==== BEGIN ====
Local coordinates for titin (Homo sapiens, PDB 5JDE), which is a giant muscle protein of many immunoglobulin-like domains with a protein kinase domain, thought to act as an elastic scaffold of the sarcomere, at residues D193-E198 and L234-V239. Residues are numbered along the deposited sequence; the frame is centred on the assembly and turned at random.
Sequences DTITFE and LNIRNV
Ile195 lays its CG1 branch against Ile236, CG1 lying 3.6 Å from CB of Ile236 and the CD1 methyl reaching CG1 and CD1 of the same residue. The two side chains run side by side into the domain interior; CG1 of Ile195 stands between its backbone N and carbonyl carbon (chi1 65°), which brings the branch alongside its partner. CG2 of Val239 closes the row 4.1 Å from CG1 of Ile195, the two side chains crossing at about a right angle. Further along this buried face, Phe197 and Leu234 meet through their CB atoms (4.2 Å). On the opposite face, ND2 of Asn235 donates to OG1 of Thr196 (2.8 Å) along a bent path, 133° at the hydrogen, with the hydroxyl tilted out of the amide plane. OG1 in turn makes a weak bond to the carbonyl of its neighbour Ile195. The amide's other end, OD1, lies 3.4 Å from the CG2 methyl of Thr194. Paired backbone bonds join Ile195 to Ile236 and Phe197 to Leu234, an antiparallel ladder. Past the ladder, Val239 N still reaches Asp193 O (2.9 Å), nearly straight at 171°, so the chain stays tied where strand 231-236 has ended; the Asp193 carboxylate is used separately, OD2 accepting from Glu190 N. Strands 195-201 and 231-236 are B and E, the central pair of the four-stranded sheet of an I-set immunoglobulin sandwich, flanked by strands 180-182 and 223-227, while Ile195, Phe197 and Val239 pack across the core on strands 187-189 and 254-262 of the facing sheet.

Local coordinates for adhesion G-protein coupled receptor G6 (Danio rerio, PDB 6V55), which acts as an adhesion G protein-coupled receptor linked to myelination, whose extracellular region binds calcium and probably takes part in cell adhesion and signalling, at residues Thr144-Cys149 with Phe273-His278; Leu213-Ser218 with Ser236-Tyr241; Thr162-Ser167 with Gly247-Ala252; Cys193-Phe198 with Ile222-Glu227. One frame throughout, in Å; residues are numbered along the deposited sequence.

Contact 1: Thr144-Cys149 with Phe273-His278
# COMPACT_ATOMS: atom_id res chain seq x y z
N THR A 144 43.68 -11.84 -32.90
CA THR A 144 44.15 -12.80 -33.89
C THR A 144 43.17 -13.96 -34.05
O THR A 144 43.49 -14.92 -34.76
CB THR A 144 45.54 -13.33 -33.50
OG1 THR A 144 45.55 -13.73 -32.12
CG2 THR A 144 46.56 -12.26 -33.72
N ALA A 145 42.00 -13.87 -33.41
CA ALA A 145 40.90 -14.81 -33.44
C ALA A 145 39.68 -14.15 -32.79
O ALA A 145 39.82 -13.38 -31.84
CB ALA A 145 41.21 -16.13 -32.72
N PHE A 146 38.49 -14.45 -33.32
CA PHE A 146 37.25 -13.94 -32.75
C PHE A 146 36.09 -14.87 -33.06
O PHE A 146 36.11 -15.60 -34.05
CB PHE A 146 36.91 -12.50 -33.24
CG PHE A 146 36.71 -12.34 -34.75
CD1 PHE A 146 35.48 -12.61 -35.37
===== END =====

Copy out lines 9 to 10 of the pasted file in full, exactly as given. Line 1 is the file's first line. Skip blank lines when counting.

C THR A 144 43.17 -13.96 -34.05
O THR A 144 43.49 -14.92 -34.76